When Travis Scott announced that Astroworld would be arriving, curiosity regarding the artistic direction of the album piqued. The father of Stormi Webster had promised that his third solo offering would echo his debut album Rodeo more than it’d be a follow-up to Birds in the Trap Sing McKnight. What that would mean was anybody’s guess.
Two years have passed since the initial announcement, and Scott has had some monumental changes in his life. His relationship with Kylie Jenner produced a daughter, and Scott decided to drop a collaborative album with Quavo titled Huncho Jack, Jack Huncho that didn’t quite meet the expectations. Just as things got silent, Scott announced a released date five days in advance. Fans scurried in anticipation of what they hope would be the epic Travis Scott album we have all been waiting for.
As the man who many say is responsible for influencing Kanye West’s sound, Scott has lofty expectations attached to his third outing. He’s already a star, but there’s something missing that will push Scott to the Rockstar stratosphere.
So is this the album that does it for him? Here are five things that struck our ears upon the first listen to Astroworld.
Travis Scott pushes his artistic boundaries even further than expected
After a first listen, it’s obvious that Scott had a goal to tap into his curation superpowers. There’s a clear overarching goal that he’s looking to accomplish by crafting an album that wastes nothing. Not a guest or an instrument feels out of place. Each song has a unique aesthetic and ambiance that highlights Scott’s strength; it’s as if the influence of Kanye West was magnified and brought into 2018. There’s the youthful energy the Quavo and Takeoff assisted “Who? What?” that will have heads nodding in approval, as well as the maddening Beastie Boys loop that is submerged under Frank Ocean vocals on “Carousel” that demonstrates Scott’s ability to tap into numerous vibes and deliver them effectively.
The title is appropriate for the musical journey
Astroworld is one hell of a ride, where each song is like a different attraction while managing to fit the overall theme of Travis Scott’s hyperactive mind. The aesthetic and textures of the album are brilliantly laid out as the listener journeys from one ride to the next. You’ll enjoy some rides more than others, but this is undoubtedly Travis Scott’s most mature work to date. Songs like “R.I.P. Screw,” which involves a homage to the late Texas DJ, serve as the calm walk to the next adrenaline-filled rush, like the volatile “No Bystanders,” where you’ll most definitely want to throw a chair through a window. It’s the ebb and flow that makes this album everything you want out of the shuttered Houston theme park that it is named after.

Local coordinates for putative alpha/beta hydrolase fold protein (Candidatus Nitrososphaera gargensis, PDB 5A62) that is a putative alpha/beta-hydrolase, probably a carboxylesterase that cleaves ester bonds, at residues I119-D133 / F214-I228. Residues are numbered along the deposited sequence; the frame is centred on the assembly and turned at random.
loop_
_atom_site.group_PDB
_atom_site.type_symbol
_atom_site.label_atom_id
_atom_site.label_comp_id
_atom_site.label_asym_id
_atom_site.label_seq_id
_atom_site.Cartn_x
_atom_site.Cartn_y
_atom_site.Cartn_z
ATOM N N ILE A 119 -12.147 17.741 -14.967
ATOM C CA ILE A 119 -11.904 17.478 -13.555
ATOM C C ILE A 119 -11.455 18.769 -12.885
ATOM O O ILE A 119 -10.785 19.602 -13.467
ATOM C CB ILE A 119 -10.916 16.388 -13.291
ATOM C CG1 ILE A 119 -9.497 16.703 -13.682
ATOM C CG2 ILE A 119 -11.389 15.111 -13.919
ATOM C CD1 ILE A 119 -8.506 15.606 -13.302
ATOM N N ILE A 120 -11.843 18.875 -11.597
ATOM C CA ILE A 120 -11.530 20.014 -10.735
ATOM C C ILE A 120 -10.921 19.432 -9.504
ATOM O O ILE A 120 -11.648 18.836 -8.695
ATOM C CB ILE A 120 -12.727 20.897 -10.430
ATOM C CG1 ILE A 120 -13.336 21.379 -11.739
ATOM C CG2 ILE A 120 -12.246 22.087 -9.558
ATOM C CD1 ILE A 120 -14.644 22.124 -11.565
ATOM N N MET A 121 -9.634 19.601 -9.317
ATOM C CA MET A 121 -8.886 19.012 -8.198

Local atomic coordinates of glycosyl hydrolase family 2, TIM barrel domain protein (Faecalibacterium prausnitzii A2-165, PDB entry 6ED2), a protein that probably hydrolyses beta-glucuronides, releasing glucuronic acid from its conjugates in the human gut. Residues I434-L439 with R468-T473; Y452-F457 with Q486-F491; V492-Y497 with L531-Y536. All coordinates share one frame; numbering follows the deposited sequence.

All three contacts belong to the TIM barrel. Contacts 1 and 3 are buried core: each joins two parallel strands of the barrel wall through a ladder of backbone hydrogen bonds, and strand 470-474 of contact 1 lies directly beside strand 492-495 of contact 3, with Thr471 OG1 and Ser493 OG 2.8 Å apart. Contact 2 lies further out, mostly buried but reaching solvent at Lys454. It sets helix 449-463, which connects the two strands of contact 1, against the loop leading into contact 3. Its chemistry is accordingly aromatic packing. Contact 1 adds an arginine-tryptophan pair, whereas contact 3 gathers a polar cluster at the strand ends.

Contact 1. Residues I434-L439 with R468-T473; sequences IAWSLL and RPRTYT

Astroworld is an epic collaboration project where every guest nails it
Yes, it’s a Travis Scott solo album, but this could be deemed as something akin to a DJ Khaled album, with all of the guest spots. While it can be considered a crutch for some artists to jam pack their album with guests, Scott effectively orchestrates each guest’s involvement, making sure they all play a vital role in shaping the sound of the album. Think of it as Travis Scott having a plethora instruments at his disposal and knowing how to play each one. Other collaborative albums have guests for the sake of having the opportunity to show the world how deep one’s personal contacts list is, but Scott ensures that each guest has a purpose. No guest is misused or inserted arbitrarily.
“Sicko Mode” is the most daring use of Drake
Imagine that you have a Drake feature in your back pocket. Normally, you wouldn’t do much more than let the 6 God rip one of this trademark verses. But Travis Scott eschews normalcy and opts to go a different route with Drake on “Sicko Mode.” Right as Drake gets into a groove, Scott abruptly cuts him off mid-verse, switches up the beat and goes a completely different route. But fret not, the rest of Drake’s verse is coming back around. You just have to wait for Travis Scott to get a couple of verses in, with Swae Lee and Juicy J dropping by for the bridge. Several minutes later, Drake returns to finish what he started as the two polish off one of the more unique songs on the album.
“Stop Trying To Be God” might be the collaboration of the year
Travis Scott has some epic moments on this album. But none may be more remarkable than “Stop Trying To Be God,” where he brilliantly brings together Kid Cudi, Stevie Wonder’s harmonica, James Blake and Philip Bailey. Scott delivers a narrative about remembering where you came from, but the guests are what really add the bells and whistles to the song. Kid Cudi’s hypnotic hum and Stevie Wonder’s harmonica are instrumental in pushing the song along, before James Blake’s melodic vocals bring it all home. Its beautiful, atmospheric vibe is one that will catch the listener by surprise and cause the staunchest detractor to reconsider their opinion on Scott’s ability as an artist. Hearing Stevie Wonder play harmonica over a Travis Scott production while James Blake croons is something that sounds absolutely outlandish, but Scott manages to bring it all together brilliantly.